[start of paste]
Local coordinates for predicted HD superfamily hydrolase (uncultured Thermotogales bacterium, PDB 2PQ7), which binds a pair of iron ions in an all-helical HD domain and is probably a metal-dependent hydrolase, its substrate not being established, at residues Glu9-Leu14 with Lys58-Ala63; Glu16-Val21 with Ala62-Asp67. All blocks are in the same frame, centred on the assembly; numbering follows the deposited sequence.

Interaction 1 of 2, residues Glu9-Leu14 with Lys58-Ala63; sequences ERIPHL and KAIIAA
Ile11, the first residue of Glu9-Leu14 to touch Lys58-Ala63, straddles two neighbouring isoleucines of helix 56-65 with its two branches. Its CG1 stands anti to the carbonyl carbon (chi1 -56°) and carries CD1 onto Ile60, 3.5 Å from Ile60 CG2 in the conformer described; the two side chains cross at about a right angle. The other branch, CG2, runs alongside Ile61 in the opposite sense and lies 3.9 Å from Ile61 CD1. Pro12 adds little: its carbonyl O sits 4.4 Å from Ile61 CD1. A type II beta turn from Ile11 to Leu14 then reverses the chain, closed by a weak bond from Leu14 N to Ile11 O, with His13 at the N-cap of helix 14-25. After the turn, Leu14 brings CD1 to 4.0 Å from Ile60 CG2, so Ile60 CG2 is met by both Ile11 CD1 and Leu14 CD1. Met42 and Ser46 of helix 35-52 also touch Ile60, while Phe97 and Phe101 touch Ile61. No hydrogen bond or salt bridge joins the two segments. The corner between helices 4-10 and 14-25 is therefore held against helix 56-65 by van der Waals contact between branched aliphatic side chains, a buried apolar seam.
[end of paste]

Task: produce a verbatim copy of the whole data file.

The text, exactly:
Local coordinates for predicted HD superfamily hydrolase (uncultured Thermotogales bacterium, PDB 2PQ7), which binds a pair of iron ions in an all-helical HD domain and is probably a metal-dependent hydrolase, its substrate not being established, at residues Glu9-Leu14 with Lys58-Ala63; Glu16-Val21 with Ala62-Asp67. All blocks are in the same frame, centred on the assembly; numbering follows the deposited sequence.

Interaction 1 of 2, residues Glu9-Leu14 with Lys58-Ala63; sequences ERIPHL and KAIIAA
Ile11, the first residue of Glu9-Leu14 to touch Lys58-Ala63, straddles two neighbouring isoleucines of helix 56-65 with its two branches. Its CG1 stands anti to the carbonyl carbon (chi1 -56°) and carries CD1 onto Ile60, 3.5 Å from Ile60 CG2 in the conformer described; the two side chains cross at about a right angle. The other branch, CG2, runs alongside Ile61 in the opposite sense and lies 3.9 Å from Ile61 CD1. Pro12 adds little: its carbonyl O sits 4.4 Å from Ile61 CD1. A type II beta turn from Ile11 to Leu14 then reverses the chain, closed by a weak bond from Leu14 N to Ile11 O, with His13 at the N-cap of helix 14-25. After the turn, Leu14 brings CD1 to 4.0 Å from Ile60 CG2, so Ile60 CG2 is met by both Ile11 CD1 and Leu14 CD1. Met42 and Ser46 of helix 35-52 also touch Ile60, while Phe97 and Phe101 touch Ile61. No hydrogen bond or salt bridge joins the two segments. The corner between helices 4-10 and 14-25 is therefore held against helix 56-65 by van der Waals contact between branched aliphatic side chains, a buried apolar seam.